Hope with PCS: Kylie Lowell's Recovery Journey
Kylie Lowell loved sports and being active until a concussion in middle school during basketball forced her to stop playing. The once energetic teenager battled with symptoms of Post-Concussion Syndrome (PCS), which forced her to leave school. She felt depressed and isolated. Shortly after, Kylie came across CLF's Inspiring Stories page which showed there were others like her, and she was not alone. Reading about these similar experiences and connecting with a CLF Peer Support Volunteer mentor greatly helped in her recovery journey. Below, Kylie shares her story to spread awareness around PCS and hopefully inspire anyone else who may be struggling.
By Kylie Lowell
My name is Kylie Lowell and I am a peer support volunteer for the Concussion Legacy Foundation (CLF). Before my concussions I played three sports and was active with my school and community. However, after getting hurt I had to give up the most important thing to me: sports. Basketball was always the sport I gave my body to. I loved the excitement and quickness of the game. While I was in eighth grade I got the opportunity to play on the varsity team. Unfortunately before getting the chance to, I got a concussion - while diving for the ball, a girl from the other team slammed her elbow into the side of my head. From that force, I fell backward and hit the back of my head on the gym floor. I do not remember much of the incident as I had blacked out for a few seconds. I was taken out of the game and did not return to play. I missed out on playing on varsity but I had no idea what was going to become of my future after that night.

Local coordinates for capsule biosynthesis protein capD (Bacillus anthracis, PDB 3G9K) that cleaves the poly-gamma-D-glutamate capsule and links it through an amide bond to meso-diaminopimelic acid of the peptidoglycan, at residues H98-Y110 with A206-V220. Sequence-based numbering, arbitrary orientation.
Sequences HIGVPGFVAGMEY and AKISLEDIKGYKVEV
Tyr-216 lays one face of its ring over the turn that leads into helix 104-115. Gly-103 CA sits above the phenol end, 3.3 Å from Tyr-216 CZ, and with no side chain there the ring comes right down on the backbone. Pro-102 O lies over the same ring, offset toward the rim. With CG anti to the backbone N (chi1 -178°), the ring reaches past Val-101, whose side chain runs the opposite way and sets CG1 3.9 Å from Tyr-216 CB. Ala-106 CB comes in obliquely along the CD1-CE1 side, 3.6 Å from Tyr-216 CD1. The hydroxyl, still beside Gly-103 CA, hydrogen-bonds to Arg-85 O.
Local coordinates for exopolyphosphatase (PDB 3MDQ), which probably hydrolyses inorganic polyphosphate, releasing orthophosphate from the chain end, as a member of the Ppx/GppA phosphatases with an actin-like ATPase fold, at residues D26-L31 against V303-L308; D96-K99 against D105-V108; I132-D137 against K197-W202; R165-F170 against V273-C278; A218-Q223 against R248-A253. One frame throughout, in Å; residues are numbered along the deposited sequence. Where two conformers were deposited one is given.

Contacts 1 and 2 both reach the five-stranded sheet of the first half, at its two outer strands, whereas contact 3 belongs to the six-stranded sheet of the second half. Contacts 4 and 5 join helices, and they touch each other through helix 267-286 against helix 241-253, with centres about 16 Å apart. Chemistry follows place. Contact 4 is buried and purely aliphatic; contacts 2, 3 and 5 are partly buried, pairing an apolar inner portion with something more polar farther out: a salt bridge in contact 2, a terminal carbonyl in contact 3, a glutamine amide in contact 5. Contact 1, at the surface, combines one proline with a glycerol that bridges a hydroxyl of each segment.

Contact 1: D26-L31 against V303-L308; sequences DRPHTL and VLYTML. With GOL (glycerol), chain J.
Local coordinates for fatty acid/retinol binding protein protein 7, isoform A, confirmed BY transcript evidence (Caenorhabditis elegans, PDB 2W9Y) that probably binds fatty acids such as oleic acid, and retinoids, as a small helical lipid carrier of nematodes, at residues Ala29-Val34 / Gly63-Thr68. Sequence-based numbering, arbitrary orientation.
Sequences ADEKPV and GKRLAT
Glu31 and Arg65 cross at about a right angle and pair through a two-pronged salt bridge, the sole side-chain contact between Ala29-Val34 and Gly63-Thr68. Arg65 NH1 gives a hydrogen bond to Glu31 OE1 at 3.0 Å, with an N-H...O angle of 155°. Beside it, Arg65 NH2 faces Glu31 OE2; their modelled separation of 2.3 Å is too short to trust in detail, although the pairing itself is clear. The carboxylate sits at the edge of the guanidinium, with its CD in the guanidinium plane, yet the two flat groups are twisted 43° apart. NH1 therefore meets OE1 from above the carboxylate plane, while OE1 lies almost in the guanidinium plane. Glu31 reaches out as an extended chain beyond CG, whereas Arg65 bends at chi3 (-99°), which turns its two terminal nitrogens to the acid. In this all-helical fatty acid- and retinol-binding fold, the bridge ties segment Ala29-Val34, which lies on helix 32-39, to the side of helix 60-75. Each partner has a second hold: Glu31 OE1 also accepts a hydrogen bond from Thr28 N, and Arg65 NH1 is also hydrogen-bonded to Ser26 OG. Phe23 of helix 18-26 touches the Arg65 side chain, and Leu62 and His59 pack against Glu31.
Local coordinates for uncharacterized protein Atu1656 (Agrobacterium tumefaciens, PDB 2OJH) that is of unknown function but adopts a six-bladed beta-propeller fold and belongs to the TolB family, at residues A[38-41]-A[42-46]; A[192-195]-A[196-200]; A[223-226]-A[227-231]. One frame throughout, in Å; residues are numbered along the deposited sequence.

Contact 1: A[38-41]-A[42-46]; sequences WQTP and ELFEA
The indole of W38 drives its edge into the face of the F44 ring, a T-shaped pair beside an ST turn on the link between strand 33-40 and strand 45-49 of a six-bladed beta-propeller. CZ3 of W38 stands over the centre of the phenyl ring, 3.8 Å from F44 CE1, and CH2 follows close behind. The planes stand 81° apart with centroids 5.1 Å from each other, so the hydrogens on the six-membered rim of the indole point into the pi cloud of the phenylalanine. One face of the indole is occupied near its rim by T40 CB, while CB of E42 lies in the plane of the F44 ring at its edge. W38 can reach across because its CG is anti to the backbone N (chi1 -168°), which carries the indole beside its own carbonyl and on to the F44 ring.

The hardest part for me was the loss of sports and my friends. When I knew my sports career was over, I felt like a big piece of me had died. Sports were absolutely everything to me and I could never picture myself without them. Everyone would tell me I was born to be an athlete. Sports were my outlet and I dedicated everything to them because it was what brought me the most joy. To have to sit back and watch everyone else get to play while I couldn't was and is one of the hardest pills to swallow. About two years into having Post-Concussion Syndrome (PCS), I was diagnosed with dysautonomia which is a disruption to the part of my nervous system that controls breathing, heartbeat and digestion. I went from being able to run up and down the basketball court as many times as I wanted, to barely being able to walk across my yard without feeling like passing out. Going for simple walks, walking up the stairs, or carrying anything over 10 pounds made my heart rate go up to 190 bpm and above. It made my head throb and I felt as though I could collapse. This was and still is extremely difficult for me to come to terms with. I have always been an active person but now have to start over doing very little at a time because of the dysautonomia.